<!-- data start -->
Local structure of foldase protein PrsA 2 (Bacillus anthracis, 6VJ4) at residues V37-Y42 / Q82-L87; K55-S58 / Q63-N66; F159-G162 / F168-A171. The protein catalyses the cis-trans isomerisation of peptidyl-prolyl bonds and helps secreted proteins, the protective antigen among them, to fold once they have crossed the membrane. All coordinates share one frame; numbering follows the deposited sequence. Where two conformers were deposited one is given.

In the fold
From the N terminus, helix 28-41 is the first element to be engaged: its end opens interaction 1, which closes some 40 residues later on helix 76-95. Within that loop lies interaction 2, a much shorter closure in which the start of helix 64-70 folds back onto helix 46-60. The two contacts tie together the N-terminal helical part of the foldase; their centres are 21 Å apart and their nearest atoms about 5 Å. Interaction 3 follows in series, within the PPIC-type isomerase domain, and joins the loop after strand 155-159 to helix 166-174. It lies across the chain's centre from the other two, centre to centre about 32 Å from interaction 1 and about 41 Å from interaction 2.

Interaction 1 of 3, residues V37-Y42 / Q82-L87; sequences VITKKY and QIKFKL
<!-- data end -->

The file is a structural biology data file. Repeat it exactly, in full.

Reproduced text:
Local structure of foldase protein PrsA 2 (Bacillus anthracis, 6VJ4) at residues V37-Y42 / Q82-L87; K55-S58 / Q63-N66; F159-G162 / F168-A171. The protein catalyses the cis-trans isomerisation of peptidyl-prolyl bonds and helps secreted proteins, the protective antigen among them, to fold once they have crossed the membrane. All coordinates share one frame; numbering follows the deposited sequence. Where two conformers were deposited one is given.

In the fold
From the N terminus, helix 28-41 is the first element to be engaged: its end opens interaction 1, which closes some 40 residues later on helix 76-95. Within that loop lies interaction 2, a much shorter closure in which the start of helix 64-70 folds back onto helix 46-60. The two contacts tie together the N-terminal helical part of the foldase; their centres are 21 Å apart and their nearest atoms about 5 Å. Interaction 3 follows in series, within the PPIC-type isomerase domain, and joins the loop after strand 155-159 to helix 166-174. It lies across the chain's centre from the other two, centre to centre about 32 Å from interaction 1 and about 41 Å from interaction 2.

Interaction 1 of 3, residues V37-Y42 / Q82-L87; sequences VITKKY and QIKFKL